Reserves in Nottinghamshire
The map shows the
distribution of the reserves throughout the whole of the County.
Our Local Reserves are:-
Lady Lee Quarry
would like further details about the reserves, or if you are
interested in getting involved in the management of any of the
sites, please call the Notts Wildlife Trust Office on 0115 958 8242
DYSCARR WOOD NATURE RESERVE
Dyscarr Wood is a semi-natural ash/wych elm wood with
some areas of scrub and marsh. It is situated on the Nottinghamshire/South
Yorkshire border, west of Langold, and covers 17 hectares
About the reserve
the reserve is a Site of Special Scientific Interest (SSSI), and some of it is
designated as a Local Nature Reserve. Approximately half of the site is owned
by the Trust, the remainder is managed on behalf of Bassetlaw District Council,
which in turn leases the wood, as a nature reserve, from British Coal.
The reserve is a fine example of ash/wych elm woodland
developed on Magnesian Limestone soil. Much of the wych elm has been affected by
Dutch Elm Disease and other trees include birch, sycamore and oak. The shrub
layer contains abundant hazel and hawthorn together with field maple, dogwood,
privet and blackthorn. In wetter areas alder and crack willow are common. The
wood contains a number of plants which indicate its ancient origins. These
include sweet woodruff, ramsons, yellow archangel and wood melick. Species such
as dogís mercury, enchanterís nightshade, hedge woundwort and sanicle can also
be found. Some areas contain twayblade, broad-leaved helleborine, primrose,
early purple orchid, wood anemone and common spotted orchid.
About 50 species of birds have been recorded, including
green, greater spotted and lesser spotted woodpeckers, sparrowhawk, little owl
and tawny owl. Winter visitors such as brambling and fieldfare and in summer
spotted flycatcher and blackcap can be seen. Hawfinch and woodcock have also
been recorded. The small glades adjoining the marshy area are excellent for
butterflies. Fourteen species have been seen on the reserve, including small
copper, brimstone, orange tip and migrants such as red admiral and painted
lady. Grass snakes are present. The Nottinghamshire/South Yorkshire county
boundary ditch and bank system is also an interesting feature.
The Trust aims to conserve and enhance the range of
species and their habitats and to safeguard their future. Management includes
path maintenance and traditional woodland management using techniques such as
coppicing. The reduction of problems such as vandalism and littering is a
priority. Visitors should e encouraged to keep to the footpaths and unauthorised
horse riding is not allowed.
How to get there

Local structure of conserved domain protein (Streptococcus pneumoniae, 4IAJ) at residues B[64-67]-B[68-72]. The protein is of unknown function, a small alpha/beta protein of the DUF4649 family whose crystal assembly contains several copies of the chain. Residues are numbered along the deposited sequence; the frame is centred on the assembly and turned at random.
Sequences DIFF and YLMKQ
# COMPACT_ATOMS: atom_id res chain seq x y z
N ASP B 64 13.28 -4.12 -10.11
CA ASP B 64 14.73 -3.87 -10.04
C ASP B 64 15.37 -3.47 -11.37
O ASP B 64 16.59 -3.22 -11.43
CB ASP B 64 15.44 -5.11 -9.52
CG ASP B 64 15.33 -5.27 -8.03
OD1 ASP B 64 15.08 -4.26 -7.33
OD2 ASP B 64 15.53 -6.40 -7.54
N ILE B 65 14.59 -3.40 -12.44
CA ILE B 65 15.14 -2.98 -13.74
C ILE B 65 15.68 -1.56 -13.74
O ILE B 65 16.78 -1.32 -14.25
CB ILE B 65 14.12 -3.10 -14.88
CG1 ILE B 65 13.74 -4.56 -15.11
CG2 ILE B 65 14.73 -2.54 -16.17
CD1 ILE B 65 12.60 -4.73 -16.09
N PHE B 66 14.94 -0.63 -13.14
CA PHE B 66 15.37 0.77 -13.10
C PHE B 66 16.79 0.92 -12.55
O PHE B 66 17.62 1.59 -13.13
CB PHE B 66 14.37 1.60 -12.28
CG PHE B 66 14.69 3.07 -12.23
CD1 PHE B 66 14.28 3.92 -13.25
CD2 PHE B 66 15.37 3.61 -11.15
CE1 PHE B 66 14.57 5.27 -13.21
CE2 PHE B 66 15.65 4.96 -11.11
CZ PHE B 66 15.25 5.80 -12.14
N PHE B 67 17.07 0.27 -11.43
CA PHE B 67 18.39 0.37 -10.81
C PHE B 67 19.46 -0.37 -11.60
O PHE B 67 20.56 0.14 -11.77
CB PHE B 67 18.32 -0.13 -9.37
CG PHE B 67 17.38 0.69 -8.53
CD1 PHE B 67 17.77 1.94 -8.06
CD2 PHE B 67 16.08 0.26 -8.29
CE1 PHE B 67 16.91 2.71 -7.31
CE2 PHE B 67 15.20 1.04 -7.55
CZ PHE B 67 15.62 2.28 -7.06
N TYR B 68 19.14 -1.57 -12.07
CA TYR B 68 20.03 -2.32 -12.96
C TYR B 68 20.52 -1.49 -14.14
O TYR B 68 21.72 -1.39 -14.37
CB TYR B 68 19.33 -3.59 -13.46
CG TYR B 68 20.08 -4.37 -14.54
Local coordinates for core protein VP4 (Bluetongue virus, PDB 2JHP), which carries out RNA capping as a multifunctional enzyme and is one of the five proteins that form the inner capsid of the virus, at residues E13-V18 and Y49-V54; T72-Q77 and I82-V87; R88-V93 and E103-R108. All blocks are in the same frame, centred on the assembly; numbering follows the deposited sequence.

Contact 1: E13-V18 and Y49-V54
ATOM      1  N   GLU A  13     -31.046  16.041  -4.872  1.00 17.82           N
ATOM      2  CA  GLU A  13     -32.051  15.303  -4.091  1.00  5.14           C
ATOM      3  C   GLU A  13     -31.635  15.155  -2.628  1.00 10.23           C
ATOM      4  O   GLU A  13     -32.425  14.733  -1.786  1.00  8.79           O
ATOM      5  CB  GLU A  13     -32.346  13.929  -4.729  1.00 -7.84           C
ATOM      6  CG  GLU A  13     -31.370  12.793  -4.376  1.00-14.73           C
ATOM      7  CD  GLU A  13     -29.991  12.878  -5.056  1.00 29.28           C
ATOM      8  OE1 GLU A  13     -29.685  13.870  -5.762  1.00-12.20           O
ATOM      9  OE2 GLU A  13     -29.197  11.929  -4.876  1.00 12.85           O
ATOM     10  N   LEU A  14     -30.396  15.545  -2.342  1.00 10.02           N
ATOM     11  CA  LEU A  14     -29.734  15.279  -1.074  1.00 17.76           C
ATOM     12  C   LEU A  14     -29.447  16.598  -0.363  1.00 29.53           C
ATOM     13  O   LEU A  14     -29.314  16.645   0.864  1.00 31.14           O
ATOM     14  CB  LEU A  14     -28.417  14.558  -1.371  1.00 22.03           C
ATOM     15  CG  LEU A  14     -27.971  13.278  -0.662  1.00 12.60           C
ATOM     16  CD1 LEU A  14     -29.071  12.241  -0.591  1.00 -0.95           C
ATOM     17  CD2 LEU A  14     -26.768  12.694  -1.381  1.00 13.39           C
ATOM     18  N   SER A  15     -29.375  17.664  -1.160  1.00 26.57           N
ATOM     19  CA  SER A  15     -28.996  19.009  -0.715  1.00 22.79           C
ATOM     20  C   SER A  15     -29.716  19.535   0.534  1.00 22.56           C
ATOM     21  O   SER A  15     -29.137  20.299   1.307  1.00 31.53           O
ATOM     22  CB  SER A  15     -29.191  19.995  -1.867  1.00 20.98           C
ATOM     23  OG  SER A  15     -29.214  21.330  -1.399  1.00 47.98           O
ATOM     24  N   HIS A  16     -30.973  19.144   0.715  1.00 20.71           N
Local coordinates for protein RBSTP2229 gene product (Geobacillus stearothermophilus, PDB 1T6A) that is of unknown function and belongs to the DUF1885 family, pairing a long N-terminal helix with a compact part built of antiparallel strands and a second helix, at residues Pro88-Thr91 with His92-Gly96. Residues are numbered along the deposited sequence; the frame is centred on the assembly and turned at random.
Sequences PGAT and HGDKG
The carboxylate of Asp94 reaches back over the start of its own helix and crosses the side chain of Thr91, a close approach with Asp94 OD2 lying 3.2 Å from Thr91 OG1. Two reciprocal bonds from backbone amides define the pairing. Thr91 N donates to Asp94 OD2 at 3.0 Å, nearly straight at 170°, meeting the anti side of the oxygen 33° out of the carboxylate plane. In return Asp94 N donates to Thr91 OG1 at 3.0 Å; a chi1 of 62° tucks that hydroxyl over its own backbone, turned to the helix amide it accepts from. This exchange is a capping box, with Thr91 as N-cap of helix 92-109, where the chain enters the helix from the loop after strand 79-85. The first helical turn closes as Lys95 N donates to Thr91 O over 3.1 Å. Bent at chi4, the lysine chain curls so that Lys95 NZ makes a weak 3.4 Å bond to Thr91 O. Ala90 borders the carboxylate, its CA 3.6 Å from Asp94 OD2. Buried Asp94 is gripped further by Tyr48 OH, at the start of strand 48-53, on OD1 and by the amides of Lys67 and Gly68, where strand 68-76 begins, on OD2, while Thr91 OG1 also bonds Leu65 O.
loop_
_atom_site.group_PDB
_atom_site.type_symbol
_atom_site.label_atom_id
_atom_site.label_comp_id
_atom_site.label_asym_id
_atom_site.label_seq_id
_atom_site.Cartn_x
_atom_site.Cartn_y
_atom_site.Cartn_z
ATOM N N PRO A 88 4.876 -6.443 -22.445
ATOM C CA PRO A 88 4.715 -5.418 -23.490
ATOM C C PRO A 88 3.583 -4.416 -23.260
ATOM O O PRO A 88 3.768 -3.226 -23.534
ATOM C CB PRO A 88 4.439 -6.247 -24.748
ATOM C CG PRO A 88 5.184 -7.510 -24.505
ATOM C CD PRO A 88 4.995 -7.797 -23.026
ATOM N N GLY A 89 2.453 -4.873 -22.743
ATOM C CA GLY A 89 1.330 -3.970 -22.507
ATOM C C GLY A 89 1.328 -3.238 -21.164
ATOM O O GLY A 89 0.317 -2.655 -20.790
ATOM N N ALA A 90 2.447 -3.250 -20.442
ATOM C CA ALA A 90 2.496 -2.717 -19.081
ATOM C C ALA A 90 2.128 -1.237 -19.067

The reserve is on the Nottinghamshire/South Yorkshire
county border west of Langold. The entrance (Grid Ref. SK 581868) is on the
southern edge of the reserve leading to Church St. (opposite Langold Park
entrance), from where paths lead through most parts of the wood.
LADY LEE QUARRY NATURE RESERVE
This 2.4 hectare site is a disused flooded quarry which was purchased from
British Coal Corporation in 1995.
About the reserve
site is located on a strip of magnesian limestone, which was quarried from
as early as the 17th century until the 1920ís. Since then the
site has naturally become partially flooded to form a large shallow lake
with well vegetated margins and several small islands. The other major
habitat is woodland, as well as smaller areas of dry grassland and marsh.
Impressive limestone outcrops around the edge of the quarry are of
significant geological interest.
lake is rich in animal life and hosts various dragonflies and damselflies,
frogs, toads and great-crested newts. The margins and nearby marshland
support a rich flora, including water plantain, mare's tail, branched
bur-reed, celery-leaved buttercup and pink water-speedwell. The grassland
is generally species-poor, but one tiny fragment holds calcareous species
such as yellow-wort, fairy flax and cowslip. The woody scrub areas are quite
diverse, with plenty of hawthorn and smaller amounts of wych elm, ash, holly
Lady Lee Quarry has been subject of much survey work over the years and is
known to support 158 species of plant, 55 fungi, 83 birds and over 300
invertebrates. Kingfishers are regularly seen on the reserve and little
grebes are known to have bred. Other birds recorded include blackcap,
goldcrest, great crested grebe, snipe, heron and water rail. Grass snakes
are also present.
Management includes the removal of rubbish from the pond, mowing the grass
in spring and late summer, and extraction of scrub and invading bulrush to
maintain areas of open water. Boundaries have been improved by hedge laying
How to Get There
reserve (Grid ref. SK 563797) is reached via a narrow road and public
bridleway from the end of Haggonfields Lane (near the primary school) in
Rhodesia. The reserve is open to the public.